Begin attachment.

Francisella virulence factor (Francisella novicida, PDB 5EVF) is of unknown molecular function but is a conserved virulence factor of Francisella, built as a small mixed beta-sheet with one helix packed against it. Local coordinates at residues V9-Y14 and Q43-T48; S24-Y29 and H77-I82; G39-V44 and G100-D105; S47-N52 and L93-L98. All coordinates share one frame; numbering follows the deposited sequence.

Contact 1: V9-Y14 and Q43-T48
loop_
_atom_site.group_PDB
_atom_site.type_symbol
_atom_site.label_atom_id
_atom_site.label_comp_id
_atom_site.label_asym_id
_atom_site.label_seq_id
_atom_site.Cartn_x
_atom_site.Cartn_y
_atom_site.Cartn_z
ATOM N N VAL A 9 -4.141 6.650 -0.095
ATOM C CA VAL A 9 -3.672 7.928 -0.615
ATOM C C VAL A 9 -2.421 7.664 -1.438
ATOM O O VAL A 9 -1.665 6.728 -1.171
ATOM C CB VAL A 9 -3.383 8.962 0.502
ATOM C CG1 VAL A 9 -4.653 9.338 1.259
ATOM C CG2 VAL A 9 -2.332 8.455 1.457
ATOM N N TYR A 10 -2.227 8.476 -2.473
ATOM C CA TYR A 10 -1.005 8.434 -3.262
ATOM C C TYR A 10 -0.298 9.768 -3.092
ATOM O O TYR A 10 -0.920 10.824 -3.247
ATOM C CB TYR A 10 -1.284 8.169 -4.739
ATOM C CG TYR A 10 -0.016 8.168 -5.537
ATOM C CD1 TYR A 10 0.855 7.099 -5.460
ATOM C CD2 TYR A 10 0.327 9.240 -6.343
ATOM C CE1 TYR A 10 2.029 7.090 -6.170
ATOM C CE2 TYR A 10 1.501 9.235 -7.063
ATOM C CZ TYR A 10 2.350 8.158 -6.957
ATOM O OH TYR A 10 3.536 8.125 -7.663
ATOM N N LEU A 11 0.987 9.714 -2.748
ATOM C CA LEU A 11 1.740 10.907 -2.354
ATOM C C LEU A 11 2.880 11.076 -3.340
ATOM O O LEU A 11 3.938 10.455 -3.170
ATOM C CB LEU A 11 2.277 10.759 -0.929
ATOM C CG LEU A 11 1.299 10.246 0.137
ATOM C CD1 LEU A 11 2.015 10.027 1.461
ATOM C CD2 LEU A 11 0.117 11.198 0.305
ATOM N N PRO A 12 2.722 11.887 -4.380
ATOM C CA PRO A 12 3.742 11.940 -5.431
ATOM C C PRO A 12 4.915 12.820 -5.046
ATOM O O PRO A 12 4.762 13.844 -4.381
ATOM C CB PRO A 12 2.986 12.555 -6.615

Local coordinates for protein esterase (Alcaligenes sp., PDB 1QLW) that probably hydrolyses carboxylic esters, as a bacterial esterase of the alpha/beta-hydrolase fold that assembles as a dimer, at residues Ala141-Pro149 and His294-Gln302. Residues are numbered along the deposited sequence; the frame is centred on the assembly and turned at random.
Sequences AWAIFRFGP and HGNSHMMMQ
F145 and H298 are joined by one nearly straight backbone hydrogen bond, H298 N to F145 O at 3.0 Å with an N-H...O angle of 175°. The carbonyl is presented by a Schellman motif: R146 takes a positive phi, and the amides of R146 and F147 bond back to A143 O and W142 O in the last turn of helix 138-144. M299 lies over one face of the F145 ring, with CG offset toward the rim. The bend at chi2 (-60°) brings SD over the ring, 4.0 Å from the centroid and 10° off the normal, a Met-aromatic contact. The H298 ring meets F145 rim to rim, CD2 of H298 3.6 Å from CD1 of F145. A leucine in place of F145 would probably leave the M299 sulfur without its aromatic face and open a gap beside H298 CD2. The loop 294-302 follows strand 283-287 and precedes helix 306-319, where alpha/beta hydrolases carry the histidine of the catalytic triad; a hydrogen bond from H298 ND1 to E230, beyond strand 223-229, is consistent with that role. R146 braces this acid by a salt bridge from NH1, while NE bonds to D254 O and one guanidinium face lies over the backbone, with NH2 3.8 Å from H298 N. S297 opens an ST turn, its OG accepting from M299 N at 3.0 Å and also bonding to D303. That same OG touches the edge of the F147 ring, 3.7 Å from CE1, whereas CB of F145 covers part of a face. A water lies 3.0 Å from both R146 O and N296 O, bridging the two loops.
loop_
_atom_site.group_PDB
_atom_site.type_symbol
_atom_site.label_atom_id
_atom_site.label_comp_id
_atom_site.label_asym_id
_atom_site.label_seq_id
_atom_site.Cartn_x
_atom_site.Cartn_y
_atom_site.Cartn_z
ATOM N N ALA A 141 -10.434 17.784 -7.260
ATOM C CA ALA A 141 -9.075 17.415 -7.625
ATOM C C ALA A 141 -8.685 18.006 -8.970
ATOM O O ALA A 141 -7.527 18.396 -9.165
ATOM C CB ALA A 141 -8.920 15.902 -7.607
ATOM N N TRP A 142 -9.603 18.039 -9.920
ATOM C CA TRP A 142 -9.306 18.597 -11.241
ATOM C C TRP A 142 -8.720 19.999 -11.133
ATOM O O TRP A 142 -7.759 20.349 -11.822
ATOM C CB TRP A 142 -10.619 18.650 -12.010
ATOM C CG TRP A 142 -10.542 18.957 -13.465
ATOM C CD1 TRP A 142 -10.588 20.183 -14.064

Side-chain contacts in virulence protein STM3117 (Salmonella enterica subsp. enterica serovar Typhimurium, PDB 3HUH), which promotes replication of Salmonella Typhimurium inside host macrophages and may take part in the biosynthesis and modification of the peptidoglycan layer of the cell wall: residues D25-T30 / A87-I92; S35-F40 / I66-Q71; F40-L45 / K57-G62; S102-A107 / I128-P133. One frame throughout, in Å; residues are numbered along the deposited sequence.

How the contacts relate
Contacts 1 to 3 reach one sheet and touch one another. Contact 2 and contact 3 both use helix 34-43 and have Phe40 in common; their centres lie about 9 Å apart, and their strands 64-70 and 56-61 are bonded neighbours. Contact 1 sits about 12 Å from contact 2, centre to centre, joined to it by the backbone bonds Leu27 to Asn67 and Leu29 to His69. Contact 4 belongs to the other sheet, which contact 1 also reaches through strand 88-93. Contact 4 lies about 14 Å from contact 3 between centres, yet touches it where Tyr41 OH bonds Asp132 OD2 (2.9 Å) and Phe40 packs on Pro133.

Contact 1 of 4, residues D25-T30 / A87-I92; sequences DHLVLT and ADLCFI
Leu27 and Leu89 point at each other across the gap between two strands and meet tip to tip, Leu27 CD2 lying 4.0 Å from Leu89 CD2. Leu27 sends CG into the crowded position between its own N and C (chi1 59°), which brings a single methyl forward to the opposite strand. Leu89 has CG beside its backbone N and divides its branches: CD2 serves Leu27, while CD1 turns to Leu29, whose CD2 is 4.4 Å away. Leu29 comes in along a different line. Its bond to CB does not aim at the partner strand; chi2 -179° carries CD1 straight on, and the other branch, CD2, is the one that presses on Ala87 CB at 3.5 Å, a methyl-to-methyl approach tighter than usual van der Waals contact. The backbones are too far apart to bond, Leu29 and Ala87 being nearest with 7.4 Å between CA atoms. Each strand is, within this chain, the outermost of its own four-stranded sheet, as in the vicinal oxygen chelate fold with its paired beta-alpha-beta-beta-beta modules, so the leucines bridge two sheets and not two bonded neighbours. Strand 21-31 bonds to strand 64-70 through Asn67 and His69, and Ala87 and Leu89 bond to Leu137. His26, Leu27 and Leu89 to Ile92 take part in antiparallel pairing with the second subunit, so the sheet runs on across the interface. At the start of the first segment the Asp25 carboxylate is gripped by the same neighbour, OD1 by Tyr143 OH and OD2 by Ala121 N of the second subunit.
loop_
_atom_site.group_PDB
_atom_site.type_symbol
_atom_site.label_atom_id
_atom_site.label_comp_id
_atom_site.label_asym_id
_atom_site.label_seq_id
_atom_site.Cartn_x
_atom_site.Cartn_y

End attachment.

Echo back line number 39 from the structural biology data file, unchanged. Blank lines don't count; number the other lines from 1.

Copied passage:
ATOM C CD2 LEU A 11 0.117 11.198 0.305